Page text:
MappedUri="/Views/Items.xaml?type=article" />
<navigation:Frame x:Name="MyFrame"
                          UriMapper="{StaticResource MyUriMapper}" />

Another change is that the Frame control can now navigate only to XAML pages of type Page or of a type that derives from Page.


The ShowDialog() method of the OpenFileDialog can now only be called during user initiated events such as MouseLeftButtonUp and –Down, KeyUp and –Down, Button Click and etc. This is made of security reasons and means to make Silverlight behave like most of the browsers and plug-ins.

Silverlight responds to the Browser Zoom

Old and new Silverlight application will be able to handle the Browser Zoom. The applications will zoom by default, but you can implement a custom behavior by handling the Resized event of the application. Also there are two more ways to customize the application’s behavior when zooming:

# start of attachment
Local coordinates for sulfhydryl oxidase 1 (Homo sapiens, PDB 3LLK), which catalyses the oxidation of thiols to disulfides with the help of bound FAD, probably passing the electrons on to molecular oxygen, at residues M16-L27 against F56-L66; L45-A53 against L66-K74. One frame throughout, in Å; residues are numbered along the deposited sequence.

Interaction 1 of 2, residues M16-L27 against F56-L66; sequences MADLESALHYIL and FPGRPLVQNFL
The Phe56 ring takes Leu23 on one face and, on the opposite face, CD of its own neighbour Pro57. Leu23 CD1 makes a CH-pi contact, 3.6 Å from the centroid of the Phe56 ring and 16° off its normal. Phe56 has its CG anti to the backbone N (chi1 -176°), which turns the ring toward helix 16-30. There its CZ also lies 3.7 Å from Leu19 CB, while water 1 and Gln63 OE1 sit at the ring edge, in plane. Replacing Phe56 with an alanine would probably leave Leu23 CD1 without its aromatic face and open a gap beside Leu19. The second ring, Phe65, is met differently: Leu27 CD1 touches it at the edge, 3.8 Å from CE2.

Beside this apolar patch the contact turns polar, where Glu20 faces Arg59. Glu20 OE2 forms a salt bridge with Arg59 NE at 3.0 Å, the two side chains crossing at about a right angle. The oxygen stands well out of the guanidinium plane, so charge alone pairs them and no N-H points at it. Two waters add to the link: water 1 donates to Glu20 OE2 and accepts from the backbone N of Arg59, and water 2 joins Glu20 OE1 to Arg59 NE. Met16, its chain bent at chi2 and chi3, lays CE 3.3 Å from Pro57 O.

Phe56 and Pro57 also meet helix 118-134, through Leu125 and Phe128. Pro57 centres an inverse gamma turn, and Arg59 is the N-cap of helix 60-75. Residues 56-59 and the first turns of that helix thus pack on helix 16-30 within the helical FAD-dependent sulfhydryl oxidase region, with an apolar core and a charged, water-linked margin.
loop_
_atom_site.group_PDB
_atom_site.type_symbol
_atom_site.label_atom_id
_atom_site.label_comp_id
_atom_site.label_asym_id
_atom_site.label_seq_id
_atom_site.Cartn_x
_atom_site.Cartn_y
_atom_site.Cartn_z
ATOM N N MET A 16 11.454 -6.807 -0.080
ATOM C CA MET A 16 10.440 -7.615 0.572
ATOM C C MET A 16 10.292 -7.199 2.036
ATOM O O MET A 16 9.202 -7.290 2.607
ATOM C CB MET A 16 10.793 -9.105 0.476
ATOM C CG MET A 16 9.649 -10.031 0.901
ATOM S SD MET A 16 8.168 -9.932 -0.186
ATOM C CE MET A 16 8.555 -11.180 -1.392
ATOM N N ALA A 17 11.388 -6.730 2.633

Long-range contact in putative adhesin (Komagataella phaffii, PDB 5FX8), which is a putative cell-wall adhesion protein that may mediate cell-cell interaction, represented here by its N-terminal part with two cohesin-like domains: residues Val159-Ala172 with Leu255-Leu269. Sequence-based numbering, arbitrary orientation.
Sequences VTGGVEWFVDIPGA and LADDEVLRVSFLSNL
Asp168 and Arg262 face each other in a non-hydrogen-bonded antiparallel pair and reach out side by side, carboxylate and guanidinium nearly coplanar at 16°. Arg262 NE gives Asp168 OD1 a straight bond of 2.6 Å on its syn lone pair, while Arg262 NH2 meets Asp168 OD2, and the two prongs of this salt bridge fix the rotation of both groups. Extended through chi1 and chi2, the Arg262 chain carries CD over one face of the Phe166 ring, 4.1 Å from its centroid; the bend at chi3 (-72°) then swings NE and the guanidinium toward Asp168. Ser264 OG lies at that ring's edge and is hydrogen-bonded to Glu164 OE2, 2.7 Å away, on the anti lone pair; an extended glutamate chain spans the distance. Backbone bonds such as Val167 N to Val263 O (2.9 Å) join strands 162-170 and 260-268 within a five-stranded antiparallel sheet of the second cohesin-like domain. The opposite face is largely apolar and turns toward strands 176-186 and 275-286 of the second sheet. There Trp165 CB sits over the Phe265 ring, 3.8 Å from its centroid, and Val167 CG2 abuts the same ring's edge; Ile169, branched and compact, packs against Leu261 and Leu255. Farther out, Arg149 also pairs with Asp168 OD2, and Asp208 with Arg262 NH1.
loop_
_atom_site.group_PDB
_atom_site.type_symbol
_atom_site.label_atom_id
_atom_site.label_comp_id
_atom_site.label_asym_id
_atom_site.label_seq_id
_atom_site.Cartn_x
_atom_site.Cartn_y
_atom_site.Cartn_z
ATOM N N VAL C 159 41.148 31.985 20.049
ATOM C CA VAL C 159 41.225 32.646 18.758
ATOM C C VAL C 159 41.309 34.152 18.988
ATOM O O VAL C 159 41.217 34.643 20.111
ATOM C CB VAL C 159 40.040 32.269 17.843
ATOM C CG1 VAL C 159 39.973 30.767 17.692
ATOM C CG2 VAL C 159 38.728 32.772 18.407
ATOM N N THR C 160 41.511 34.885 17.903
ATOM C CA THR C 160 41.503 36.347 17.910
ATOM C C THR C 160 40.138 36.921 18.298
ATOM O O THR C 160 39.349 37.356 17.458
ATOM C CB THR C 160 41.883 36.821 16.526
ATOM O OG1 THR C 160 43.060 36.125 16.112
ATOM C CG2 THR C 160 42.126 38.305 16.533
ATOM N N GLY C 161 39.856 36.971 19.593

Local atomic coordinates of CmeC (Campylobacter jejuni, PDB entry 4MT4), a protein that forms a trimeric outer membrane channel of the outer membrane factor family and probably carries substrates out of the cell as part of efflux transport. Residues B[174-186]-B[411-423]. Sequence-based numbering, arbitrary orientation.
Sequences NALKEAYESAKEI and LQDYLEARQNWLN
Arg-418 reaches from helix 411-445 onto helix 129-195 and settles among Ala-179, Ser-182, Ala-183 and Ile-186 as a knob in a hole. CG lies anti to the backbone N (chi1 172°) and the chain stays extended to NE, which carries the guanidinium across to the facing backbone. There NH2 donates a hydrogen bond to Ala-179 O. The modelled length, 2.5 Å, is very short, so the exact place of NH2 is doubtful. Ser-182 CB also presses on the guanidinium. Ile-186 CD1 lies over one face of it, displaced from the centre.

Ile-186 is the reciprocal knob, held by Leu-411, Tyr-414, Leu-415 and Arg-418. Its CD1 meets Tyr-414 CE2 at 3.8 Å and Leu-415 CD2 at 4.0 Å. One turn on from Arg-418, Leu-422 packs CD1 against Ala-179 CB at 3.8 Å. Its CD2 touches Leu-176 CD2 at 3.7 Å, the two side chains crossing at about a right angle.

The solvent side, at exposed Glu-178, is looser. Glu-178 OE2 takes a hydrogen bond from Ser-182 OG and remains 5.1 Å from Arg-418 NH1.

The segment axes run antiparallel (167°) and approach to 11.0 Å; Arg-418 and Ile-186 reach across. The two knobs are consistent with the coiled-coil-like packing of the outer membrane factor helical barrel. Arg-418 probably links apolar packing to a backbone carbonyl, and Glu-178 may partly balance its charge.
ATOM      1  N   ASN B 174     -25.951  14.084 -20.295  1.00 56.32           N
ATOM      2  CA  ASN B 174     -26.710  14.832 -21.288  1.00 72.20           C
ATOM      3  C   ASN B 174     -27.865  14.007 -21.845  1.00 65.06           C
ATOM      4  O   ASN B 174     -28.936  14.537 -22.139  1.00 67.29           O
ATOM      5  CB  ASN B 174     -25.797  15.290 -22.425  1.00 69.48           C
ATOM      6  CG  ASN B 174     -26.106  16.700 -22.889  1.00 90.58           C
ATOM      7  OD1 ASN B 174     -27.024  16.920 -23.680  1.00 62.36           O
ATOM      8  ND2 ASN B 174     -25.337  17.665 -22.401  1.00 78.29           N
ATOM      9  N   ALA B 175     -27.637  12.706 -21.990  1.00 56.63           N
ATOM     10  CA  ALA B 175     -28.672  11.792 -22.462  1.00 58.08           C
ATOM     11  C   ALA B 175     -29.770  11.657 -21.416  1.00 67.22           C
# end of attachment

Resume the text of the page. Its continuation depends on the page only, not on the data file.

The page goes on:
1. Via the System.Windows.Iterop.Content class, which is usually used as App.Current.Host.Content. The class fires a Zoomed event and has a ZoomFactor property.
    public App()
        this.Host.Content.Zoomed += this.Content_Zoomed;
    private void Content_Zoomed( object sender, EventArgs e )
        //Implement code that should be called when the application gets zoomed.
  2. By setting the EnableAutoZoom parameter of the Silverlight plugin.
    <object data="data:application/x-silverlight-2," type="application/x-silverlight-2"
    width="100%" height="100%">
        <param name="EnableAutoZoom" value="false" />

.NET RIA Services with a new release